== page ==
The District government, rushing to comply with a 90-day deadline, began moving inmates out of the overcrowded D.C. Jail yesterday and transferring them to federal prisons, city halfway houses and D.C. corrections facilities at Lorton in Fairfax County.

Operating under a timetable approved Thursday by U.S. District Judge William B. Bryant, city corrections officials said 259 of the jail's 2,356 inmates were transferred during the day. This left the jail population at 2,097, well below the 2,200 ceiling the city promised to meet yesterday as part of a plan to reduce the number of inmates by nearly 800 before Nov. 22.

James F. Palmer, director of the city's Department of Corrections, said officials deliberately transferred enough inmates out of the jail so that newly arriving inmates could be housed without jeopardizing the reduction schedule.

"We have to play it by the numbers . . . . We will keep our word," said Palmer, who met with reporters outside the jail yesterday as busloads of inmates left the facility in Southeast near Robert F. Kennedy Stadium.

Of those transferred, 105 inmates were sent to the city's seven halfway houses; 78 were transported to facilities at Lorton, and 76 were placed in the custody of federal marshals for transfer to federal prisons in Petersburg, Va., and elsewhere.

District officials have promised to reduce the jail population to 1,694 during the next 90 days in exchange for Judge Bryant's reprieve of a court order that would have prohibited sending any new inmates to the jail. They said the reduction could be carried out by speeding up paroles, sending more prisoners to halfway houses, releasing more people awaiting trial and urging judges to reduce prison sentences.

In addition, as a temporary measure, the federal government has agreed to place all criminals newly sentenced by courts in the District into federal prisons.

Palmer and other District officials said the transfers and other measures they are taking to reduce the jail's population will not endanger the public's safety by prematurely releasing dangerous or violent criminals.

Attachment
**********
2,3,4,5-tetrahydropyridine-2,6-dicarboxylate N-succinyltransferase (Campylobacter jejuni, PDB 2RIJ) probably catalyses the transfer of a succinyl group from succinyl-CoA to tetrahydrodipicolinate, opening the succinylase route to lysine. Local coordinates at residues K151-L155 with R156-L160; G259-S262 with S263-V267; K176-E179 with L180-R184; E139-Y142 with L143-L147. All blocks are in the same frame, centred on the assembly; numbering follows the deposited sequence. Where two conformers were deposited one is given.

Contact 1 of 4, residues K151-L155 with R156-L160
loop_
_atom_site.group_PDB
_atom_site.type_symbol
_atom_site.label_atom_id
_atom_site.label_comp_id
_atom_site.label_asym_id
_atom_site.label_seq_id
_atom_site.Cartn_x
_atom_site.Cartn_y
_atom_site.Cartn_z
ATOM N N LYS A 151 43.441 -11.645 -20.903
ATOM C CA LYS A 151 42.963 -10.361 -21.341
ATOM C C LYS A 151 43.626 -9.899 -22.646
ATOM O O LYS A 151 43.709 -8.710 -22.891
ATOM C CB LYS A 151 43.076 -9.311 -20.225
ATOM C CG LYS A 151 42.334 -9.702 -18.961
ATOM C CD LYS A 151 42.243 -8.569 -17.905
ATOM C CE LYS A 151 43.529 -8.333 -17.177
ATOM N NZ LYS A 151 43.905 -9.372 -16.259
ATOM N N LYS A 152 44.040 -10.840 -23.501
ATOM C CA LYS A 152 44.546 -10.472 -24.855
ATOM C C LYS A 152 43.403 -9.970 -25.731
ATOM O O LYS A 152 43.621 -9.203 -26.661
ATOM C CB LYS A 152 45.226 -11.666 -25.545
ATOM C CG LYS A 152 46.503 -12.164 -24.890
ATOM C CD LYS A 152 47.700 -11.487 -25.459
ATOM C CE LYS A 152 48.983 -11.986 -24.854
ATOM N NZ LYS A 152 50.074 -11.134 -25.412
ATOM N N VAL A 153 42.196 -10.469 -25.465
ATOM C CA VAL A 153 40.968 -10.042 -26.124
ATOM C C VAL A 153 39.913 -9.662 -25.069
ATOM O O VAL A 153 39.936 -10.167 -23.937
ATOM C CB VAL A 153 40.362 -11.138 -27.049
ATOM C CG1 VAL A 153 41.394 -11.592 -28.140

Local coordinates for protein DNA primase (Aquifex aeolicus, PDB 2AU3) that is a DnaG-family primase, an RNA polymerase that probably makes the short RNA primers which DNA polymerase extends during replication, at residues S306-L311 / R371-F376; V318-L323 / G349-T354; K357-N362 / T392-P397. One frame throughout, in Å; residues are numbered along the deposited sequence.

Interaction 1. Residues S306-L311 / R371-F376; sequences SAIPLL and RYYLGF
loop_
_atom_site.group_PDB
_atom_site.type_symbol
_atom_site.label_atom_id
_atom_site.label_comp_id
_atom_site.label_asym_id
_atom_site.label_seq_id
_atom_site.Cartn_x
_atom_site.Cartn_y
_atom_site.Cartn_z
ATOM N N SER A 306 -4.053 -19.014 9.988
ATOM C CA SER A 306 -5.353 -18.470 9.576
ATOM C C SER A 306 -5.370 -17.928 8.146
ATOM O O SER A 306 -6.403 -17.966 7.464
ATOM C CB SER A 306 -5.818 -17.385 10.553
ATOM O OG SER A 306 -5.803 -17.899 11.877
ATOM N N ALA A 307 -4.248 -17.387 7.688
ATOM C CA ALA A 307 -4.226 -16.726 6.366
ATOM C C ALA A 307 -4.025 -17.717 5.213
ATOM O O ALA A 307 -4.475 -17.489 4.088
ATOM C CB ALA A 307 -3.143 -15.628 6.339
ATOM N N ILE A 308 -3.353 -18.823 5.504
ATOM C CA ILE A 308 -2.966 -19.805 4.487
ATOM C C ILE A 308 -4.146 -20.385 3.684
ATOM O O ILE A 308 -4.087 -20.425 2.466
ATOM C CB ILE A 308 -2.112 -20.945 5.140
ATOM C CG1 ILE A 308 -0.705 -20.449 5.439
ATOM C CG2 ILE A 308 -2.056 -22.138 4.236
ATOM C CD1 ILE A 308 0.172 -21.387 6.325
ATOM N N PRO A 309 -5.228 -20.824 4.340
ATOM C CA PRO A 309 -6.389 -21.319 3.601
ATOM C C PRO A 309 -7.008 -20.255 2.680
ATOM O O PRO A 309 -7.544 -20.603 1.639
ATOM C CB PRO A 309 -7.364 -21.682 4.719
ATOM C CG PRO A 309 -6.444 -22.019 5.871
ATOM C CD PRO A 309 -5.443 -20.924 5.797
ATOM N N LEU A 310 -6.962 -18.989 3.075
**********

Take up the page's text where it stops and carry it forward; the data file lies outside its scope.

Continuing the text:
They acknowledged that inmates at Lorton and halfway houses had been released, freeing up space for the jail transfers, but said the prisoners had been scheduled for release anyway.

"People walk out of halfway houses every day," said Metcalfe C. King, assistant corporation counsel in charge of correctional litigation for the city. "We have moved a bunch of people out today who had reached the expiration of their sentences."

Palmer said corrections officials went through the list of D.C. Jail inmates and took persons "who were nearest their release date and put them in halfway houses."

In addition to raising concerns about public safety, the inmate-reduction plan also will have an impact on federal prisons, which have their own problems with overcrowding. And yesterday, defense lawyers and the U.S. Marshals Service said the expanded use of federal prisons would work a hardship on them since the nearest federal prisons are 130 miles or more from the District.

"We'll have people up and doing some very long hours," said Herbert M. Rutherford, who heads the marshal service for the District of Columbia.

Transporting prisoners between the District and Petersburg, for example, takes two hours or longer, and Rutherford said marshals will have to get an early start to get inmates to their morning court dates. He said he hoped judges will begin scheduling court appearances for later in the day.